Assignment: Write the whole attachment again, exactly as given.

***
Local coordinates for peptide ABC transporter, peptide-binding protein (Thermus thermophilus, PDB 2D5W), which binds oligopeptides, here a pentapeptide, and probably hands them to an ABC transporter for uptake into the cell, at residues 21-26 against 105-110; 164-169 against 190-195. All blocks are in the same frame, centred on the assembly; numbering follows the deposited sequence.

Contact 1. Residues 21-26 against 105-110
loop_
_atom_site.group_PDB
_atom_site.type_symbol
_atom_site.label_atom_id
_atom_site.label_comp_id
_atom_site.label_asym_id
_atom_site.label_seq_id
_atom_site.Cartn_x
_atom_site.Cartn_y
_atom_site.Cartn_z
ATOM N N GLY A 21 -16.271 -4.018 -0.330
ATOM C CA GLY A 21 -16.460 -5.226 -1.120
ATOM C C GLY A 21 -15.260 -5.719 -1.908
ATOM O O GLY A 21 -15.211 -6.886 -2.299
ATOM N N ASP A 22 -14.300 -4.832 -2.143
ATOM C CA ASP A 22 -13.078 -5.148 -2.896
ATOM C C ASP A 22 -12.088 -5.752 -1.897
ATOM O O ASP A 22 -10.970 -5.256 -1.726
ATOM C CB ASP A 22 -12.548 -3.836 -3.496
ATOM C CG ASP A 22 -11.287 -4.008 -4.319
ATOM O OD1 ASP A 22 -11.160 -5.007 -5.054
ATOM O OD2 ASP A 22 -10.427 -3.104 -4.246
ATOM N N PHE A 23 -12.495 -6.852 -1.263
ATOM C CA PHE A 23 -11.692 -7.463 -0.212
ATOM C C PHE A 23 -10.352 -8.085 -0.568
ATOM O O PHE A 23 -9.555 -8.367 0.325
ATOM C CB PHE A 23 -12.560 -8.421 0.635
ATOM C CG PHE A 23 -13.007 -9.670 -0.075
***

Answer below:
Local coordinates for peptide ABC transporter, peptide-binding protein (Thermus thermophilus, PDB 2D5W), which binds oligopeptides, here a pentapeptide, and probably hands them to an ABC transporter for uptake into the cell, at residues 21-26 against 105-110; 164-169 against 190-195. All blocks are in the same frame, centred on the assembly; numbering follows the deposited sequence.

Contact 1. Residues 21-26 against 105-110
loop_
_atom_site.group_PDB
_atom_site.type_symbol
_atom_site.label_atom_id
_atom_site.label_comp_id
_atom_site.label_asym_id
_atom_site.label_seq_id
_atom_site.Cartn_x
_atom_site.Cartn_y
_atom_site.Cartn_z
ATOM N N GLY A 21 -16.271 -4.018 -0.330
ATOM C CA GLY A 21 -16.460 -5.226 -1.120
ATOM C C GLY A 21 -15.260 -5.719 -1.908
ATOM O O GLY A 21 -15.211 -6.886 -2.299
ATOM N N ASP A 22 -14.300 -4.832 -2.143
ATOM C CA ASP A 22 -13.078 -5.148 -2.896
ATOM C C ASP A 22 -12.088 -5.752 -1.897
ATOM O O ASP A 22 -10.970 -5.256 -1.726
ATOM C CB ASP A 22 -12.548 -3.836 -3.496
ATOM C CG ASP A 22 -11.287 -4.008 -4.319
ATOM O OD1 ASP A 22 -11.160 -5.007 -5.054
ATOM O OD2 ASP A 22 -10.427 -3.104 -4.246
ATOM N N PHE A 23 -12.495 -6.852 -1.263
ATOM C CA PHE A 23 -11.692 -7.463 -0.212
ATOM C C PHE A 23 -10.352 -8.085 -0.568
ATOM O O PHE A 23 -9.555 -8.367 0.325
ATOM C CB PHE A 23 -12.560 -8.421 0.635
ATOM C CG PHE A 23 -13.007 -9.670 -0.075